Hewlett-Packard said its outlook for the current quarter is weaker than expected due to falling printer demand, but Dion Weisler, president and CEO of HP, expressed optimisim in an analyst earnings call because the company is gaining share in personal computers.
HP beat analysts’ estimates for its third fiscal quarter results in both revenues and non-GAAP earnings per share. But the company said its estimate for the fourth fiscal quarter, ending in October, will be 34 cents to 37 cents a share, lower than analysts’ anticipated 41 cents per share. That reveal evidently caused HP’s after-hours stock price to fall 4.5 percent.
Weisler said in the call that the personal computer market share was up in the third quarter (which ended July 31). Personal Systems revenue was flat compared to a year ago, but consumer PC revenue was up 8 percent, while units shipped were up 4 percent. HP saw a 12 percent gain in notebooks and a 6 percent drop in desktops.
Weisler attributed the gains in consumer PC market share to HP’s bid to move into the upscale market with high-end laptops, such as the HP Spectre 13 ultra-thin laptop, and gaming PCs like the HP Omen PC gaming rig. He said HP was “innovating with sprinkles of magic.”
But HP’s printing business is having a tough time. Printing revenue was down 14 percent from a year ago. Commercial printing was down 2 percent and consumer revenue was down 14 percent. Weisler did say that the rate of decline in printers was slowing, compared to past quarters. Cathie Lesjak, chief financial officer, also credited Brexit as possibly hurting demand in Q4.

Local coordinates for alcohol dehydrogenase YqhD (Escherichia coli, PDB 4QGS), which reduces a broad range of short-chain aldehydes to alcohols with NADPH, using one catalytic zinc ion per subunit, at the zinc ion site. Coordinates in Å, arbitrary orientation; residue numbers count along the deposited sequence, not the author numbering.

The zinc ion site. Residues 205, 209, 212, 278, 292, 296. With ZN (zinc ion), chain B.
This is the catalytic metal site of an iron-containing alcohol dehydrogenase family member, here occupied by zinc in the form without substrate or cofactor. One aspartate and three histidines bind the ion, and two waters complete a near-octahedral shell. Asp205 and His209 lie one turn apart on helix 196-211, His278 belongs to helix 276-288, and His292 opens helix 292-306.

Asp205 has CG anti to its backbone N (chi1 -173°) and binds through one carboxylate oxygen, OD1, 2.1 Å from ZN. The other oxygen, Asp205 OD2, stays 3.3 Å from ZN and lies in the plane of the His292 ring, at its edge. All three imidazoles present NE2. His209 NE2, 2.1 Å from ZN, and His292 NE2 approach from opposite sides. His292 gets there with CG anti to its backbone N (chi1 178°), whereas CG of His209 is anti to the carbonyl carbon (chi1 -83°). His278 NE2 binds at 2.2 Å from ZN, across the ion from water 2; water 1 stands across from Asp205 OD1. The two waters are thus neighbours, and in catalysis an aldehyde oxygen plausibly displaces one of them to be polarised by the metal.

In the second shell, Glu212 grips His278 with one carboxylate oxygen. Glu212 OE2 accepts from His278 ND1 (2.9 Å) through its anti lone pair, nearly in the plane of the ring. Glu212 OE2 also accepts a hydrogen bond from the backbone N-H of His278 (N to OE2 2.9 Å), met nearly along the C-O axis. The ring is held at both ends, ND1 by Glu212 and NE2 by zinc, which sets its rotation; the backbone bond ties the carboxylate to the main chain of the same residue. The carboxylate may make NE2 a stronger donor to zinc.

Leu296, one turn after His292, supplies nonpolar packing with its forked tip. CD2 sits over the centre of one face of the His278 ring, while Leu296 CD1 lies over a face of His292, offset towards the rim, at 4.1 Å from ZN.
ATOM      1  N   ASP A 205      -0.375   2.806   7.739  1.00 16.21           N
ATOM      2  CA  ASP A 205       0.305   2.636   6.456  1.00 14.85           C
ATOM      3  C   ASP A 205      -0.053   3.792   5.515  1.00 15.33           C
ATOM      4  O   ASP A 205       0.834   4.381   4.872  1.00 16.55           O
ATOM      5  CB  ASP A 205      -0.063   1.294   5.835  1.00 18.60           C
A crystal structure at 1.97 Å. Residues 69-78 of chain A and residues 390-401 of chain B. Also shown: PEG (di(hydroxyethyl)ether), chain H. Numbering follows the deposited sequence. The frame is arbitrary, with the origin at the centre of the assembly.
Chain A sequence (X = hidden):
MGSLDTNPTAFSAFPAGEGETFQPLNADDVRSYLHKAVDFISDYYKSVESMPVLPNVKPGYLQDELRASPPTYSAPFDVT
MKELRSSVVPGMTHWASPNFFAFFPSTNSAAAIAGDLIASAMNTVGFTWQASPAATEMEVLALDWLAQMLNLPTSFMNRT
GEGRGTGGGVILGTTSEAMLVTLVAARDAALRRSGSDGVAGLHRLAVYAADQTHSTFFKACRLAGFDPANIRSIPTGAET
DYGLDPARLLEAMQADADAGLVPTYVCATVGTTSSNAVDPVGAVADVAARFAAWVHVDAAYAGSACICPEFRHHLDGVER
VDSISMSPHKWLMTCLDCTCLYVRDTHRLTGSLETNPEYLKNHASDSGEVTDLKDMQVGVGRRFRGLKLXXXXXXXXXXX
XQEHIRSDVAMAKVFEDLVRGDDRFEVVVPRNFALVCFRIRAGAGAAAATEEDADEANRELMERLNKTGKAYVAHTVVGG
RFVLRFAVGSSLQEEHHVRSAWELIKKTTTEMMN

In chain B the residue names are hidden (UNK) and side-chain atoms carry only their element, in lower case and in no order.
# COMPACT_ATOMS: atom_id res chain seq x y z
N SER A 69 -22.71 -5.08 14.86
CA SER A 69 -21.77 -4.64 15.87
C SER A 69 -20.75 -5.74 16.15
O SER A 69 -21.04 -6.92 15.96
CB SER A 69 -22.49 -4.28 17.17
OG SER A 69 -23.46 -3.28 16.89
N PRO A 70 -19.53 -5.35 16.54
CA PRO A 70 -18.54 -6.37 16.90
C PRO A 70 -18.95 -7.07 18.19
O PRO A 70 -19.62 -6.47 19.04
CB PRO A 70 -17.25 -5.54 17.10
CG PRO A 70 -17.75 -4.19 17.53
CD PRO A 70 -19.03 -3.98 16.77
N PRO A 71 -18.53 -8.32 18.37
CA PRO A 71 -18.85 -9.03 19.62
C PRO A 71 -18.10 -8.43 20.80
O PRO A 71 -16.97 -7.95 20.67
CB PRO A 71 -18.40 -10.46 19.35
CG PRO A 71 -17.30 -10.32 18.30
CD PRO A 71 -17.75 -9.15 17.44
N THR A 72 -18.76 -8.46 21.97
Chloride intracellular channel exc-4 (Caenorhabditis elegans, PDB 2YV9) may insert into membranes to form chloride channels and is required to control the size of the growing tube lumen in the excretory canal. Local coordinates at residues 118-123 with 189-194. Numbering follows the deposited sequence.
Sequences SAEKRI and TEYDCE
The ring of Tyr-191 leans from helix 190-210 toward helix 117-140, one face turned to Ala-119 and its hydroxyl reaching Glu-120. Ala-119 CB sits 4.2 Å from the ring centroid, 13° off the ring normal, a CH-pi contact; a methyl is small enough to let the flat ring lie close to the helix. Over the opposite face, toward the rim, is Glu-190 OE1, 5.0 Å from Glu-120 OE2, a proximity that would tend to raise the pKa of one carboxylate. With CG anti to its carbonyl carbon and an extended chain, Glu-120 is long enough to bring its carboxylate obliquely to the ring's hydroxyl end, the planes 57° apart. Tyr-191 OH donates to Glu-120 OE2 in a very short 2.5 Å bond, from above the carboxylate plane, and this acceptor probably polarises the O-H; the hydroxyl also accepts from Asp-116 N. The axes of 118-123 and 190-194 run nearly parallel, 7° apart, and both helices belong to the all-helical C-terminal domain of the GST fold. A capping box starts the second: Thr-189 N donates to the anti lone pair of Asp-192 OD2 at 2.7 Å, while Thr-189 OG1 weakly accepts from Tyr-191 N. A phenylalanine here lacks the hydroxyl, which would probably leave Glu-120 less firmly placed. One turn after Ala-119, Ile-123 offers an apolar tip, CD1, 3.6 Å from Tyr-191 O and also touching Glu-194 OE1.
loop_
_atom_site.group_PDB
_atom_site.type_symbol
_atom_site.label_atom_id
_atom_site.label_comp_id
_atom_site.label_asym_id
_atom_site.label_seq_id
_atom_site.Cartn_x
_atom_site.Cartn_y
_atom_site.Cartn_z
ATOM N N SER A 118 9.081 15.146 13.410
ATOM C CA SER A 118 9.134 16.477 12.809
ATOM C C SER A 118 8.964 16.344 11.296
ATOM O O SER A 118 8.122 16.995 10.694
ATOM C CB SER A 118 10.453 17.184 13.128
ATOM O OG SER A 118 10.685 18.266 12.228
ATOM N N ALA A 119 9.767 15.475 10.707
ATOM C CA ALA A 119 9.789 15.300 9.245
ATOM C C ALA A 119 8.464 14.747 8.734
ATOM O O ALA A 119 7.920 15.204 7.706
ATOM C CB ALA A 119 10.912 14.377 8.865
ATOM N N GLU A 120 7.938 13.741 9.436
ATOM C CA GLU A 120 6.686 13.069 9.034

“It’s unclear what the impacts will be,” Lesjak said. “It’s really what will be the impact on demand, in the U.K., and if it spreads to EMEA.”
Weisler said that HP would spend more money on supplies in order to insure it has what it needs to build its products. Inventory will go up during Q4 because HP is spending more on components.
As far as employment goes, HP shed about 1,000 people during the quarter, and it is down 2,300 jobs so far this year. The company expects to be down 3,000 employees by the end of the fiscal year.
In the third calendar quarter ending September 30, analysts are expecting that PC sales will be weaker, relative to the second quarter. Weisler said he agreed with that assessment.
“HP had the most promising quarter since they spun out of Hewlett-Packard a year ago,” said Patrick Moorhead, analyst at Moor Insights & Strategy. “Earnings were above outlook and it appears as if they are on track for full year EPS. While PCs had a surprisingly good quarter, printing was hit hard due to an inventory rebalance but also losing some inkjet share, driven by yen changes. HP’s prime inkjet competitors are from Japan, and it is impacting the company.”
He added, “The overall PC and printer market is depressed, so analysts, particularly industry analysts such as MI&S, must evaluate the company on share gains, innovation, execution, in addition to the financials. Unit share gains in the premium PC space mean a lot as a company must have a ‘best’ to accompany a ‘good’ and ‘better.’ Having a ‘best’ offering raises overall average selling prices across the entire line. HP went far too long without this and their premium notebooks and desktops are among the best in the industry. I like what I see so far with HP’s new Omen line and approach to gaming, Spectre 13 and the EliteBook Folio G1.”